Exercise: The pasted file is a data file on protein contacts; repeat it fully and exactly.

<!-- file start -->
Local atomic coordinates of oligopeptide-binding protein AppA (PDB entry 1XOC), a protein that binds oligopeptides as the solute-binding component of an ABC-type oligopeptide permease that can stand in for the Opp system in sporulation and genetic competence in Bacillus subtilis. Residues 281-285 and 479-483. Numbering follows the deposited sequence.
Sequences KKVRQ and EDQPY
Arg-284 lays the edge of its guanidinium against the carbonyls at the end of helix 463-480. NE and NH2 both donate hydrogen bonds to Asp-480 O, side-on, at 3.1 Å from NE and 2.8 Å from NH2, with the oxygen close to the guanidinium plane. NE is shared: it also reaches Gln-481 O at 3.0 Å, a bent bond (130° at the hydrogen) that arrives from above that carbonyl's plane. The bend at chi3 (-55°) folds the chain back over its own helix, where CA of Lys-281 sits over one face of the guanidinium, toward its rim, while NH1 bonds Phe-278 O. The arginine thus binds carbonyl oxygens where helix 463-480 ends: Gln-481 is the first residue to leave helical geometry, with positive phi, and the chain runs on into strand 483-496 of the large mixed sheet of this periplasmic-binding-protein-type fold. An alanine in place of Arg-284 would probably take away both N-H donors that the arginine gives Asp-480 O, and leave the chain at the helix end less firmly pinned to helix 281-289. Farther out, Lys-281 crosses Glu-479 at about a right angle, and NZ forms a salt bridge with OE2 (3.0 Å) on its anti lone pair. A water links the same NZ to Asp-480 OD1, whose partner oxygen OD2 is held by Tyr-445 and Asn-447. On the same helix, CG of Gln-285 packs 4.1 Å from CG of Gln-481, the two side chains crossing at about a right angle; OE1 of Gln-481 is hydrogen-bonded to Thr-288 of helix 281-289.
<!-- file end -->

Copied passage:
Local atomic coordinates of oligopeptide-binding protein AppA (PDB entry 1XOC), a protein that binds oligopeptides as the solute-binding component of an ABC-type oligopeptide permease that can stand in for the Opp system in sporulation and genetic competence in Bacillus subtilis. Residues 281-285 and 479-483. Numbering follows the deposited sequence.
Sequences KKVRQ and EDQPY
Arg-284 lays the edge of its guanidinium against the carbonyls at the end of helix 463-480. NE and NH2 both donate hydrogen bonds to Asp-480 O, side-on, at 3.1 Å from NE and 2.8 Å from NH2, with the oxygen close to the guanidinium plane. NE is shared: it also reaches Gln-481 O at 3.0 Å, a bent bond (130° at the hydrogen) that arrives from above that carbonyl's plane. The bend at chi3 (-55°) folds the chain back over its own helix, where CA of Lys-281 sits over one face of the guanidinium, toward its rim, while NH1 bonds Phe-278 O. The arginine thus binds carbonyl oxygens where helix 463-480 ends: Gln-481 is the first residue to leave helical geometry, with positive phi, and the chain runs on into strand 483-496 of the large mixed sheet of this periplasmic-binding-protein-type fold. An alanine in place of Arg-284 would probably take away both N-H donors that the arginine gives Asp-480 O, and leave the chain at the helix end less firmly pinned to helix 281-289. Farther out, Lys-281 crosses Glu-479 at about a right angle, and NZ forms a salt bridge with OE2 (3.0 Å) on its anti lone pair. A water links the same NZ to Asp-480 OD1, whose partner oxygen OD2 is held by Tyr-445 and Asn-447. On the same helix, CG of Gln-285 packs 4.1 Å from CG of Gln-481, the two side chains crossing at about a right angle; OE1 of Gln-481 is hydrogen-bonded to Thr-288 of helix 281-289.